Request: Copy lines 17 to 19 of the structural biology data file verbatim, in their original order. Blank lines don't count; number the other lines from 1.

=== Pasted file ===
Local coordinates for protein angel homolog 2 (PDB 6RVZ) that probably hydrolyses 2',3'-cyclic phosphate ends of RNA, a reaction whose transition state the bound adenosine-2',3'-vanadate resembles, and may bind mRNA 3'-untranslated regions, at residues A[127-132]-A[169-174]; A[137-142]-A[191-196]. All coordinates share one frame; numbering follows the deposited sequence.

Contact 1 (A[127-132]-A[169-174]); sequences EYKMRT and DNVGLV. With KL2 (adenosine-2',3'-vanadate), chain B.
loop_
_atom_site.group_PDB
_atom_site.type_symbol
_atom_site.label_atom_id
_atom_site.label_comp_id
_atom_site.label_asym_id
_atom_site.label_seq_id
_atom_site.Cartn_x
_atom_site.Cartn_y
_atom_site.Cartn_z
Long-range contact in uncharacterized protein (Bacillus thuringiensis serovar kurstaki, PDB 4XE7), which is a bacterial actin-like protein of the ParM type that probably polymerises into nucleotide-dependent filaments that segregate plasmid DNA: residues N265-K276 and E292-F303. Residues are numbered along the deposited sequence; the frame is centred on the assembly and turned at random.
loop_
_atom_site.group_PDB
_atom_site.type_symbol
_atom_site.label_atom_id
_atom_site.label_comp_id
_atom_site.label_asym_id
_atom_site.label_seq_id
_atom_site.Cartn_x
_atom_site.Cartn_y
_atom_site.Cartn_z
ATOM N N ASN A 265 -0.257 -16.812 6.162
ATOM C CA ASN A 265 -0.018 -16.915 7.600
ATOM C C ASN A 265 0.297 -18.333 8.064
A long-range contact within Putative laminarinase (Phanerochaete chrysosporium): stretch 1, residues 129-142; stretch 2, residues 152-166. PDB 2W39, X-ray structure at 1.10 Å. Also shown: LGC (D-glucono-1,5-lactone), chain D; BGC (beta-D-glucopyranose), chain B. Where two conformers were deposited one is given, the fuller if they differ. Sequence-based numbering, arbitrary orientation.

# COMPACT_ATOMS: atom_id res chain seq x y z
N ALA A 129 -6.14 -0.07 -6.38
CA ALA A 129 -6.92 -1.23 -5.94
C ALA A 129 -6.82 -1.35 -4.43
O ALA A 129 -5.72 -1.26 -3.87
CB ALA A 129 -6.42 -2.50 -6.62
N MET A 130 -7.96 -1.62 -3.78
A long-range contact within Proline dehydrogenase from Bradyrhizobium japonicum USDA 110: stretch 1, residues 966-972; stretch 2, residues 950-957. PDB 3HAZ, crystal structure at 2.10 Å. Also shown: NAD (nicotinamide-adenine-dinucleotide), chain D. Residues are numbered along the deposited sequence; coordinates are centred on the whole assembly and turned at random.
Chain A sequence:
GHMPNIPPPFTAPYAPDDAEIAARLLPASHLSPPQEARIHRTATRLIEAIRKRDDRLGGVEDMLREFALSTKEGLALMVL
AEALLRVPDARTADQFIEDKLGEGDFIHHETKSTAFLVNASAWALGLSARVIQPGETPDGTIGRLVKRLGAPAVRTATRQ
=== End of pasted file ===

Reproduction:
_atom_site.label_atom_id
_atom_site.label_comp_id
_atom_site.label_asym_id